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Maggie
Genre Drama
 
Review:

Maggie isn't not a traditional zombie movie... it's more of an art house zombie drama. There are no car chases across a post-apocalyptic America of zombie hordes and for the most part, everything takes place in one location. The pacing is slow, the style is understated to a fault, the focus is on drama and it has an independent spirit.

The other thing you'll notice about Maggie is Arnold Schwarzeneggar. We know and love the unmistakable "last action hero" and are used to him making fun of himself in comedies and blowing stuff up in action movies. In Maggie however, he's trying a dramatic role on for size and while he's experienced at playing fathers and getting dead serious... it's just weird to see Arnie being anything less than superhuman.

You get the impression that he's changing direction to break type and spread his range to include Clint Eastwood type tough old guy roles. Eastwood's getting on and there aren't as many Hollywood tough guys to brandish a sawn-off shotgun at young hoodlums in Hollywood as there used to be. While it's not a typical Arnie movie, he actually does surprisingly well, reeling in the star power and going for something much more down-to-earth and vulnerable... yes, he even sheds tears. While Arnie's the main attraction, the titular character is played by Abigail Breslin. Maggie's like a teen malady movie in the way the zombie affliction is treated like a degenerative disease. As Maggie's symptoms get worse, she starts to change and the dramatic tension rests with how long local law enforcement and her immediate family are able to accommodate her, and what will become of her once she goes full zombie... sort of like a home school Ginger Snaps.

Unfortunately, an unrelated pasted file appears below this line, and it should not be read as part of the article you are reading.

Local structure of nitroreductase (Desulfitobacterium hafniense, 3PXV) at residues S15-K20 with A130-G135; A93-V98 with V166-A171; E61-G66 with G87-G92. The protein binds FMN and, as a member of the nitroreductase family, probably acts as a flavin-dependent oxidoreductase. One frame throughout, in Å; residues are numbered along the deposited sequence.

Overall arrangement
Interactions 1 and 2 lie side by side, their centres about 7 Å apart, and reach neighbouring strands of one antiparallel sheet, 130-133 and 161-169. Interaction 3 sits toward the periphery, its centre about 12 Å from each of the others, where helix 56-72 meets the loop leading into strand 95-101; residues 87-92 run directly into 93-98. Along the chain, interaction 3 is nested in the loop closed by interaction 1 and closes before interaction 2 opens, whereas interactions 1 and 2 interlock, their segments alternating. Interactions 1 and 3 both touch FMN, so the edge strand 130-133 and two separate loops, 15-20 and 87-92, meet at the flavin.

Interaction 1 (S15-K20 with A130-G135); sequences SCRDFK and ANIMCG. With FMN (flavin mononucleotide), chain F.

Breslin is a talented actress, but she's going through that awkward child actor to adult actor phase. For the first half of the film, she wears sunglasses and lurks around a dimly lit house. It really distances you from the character, who just seems self-occupied and unreachable. While this definitely alienates us, she seems to get more and more comfortable with the performance.

It's a slow-burning drama that moves sluggishly, and gradually improves as you warm to the characters. For many, watching the movie for Arnie's involvement will make them feel cheated. The art house angle and commercial casting makes it one of those grey area movies. You'll be more predisposed to enjoying it if you liked the poetic, melancholic and bleak tone of films like The Road or The Grey.

Maggie is refreshingly ambitious and you can see what they were trying to achieve. While it does build tension in an unassuming way, it's just too slow-moving and depressing to be entertaining. The performances are reasonable, the production values are good and you can live with the dim lighting, but Maggie's biggest flaw is that it's bland and doesn't really push hard enough in any one direction.

The bottom line: Bleak

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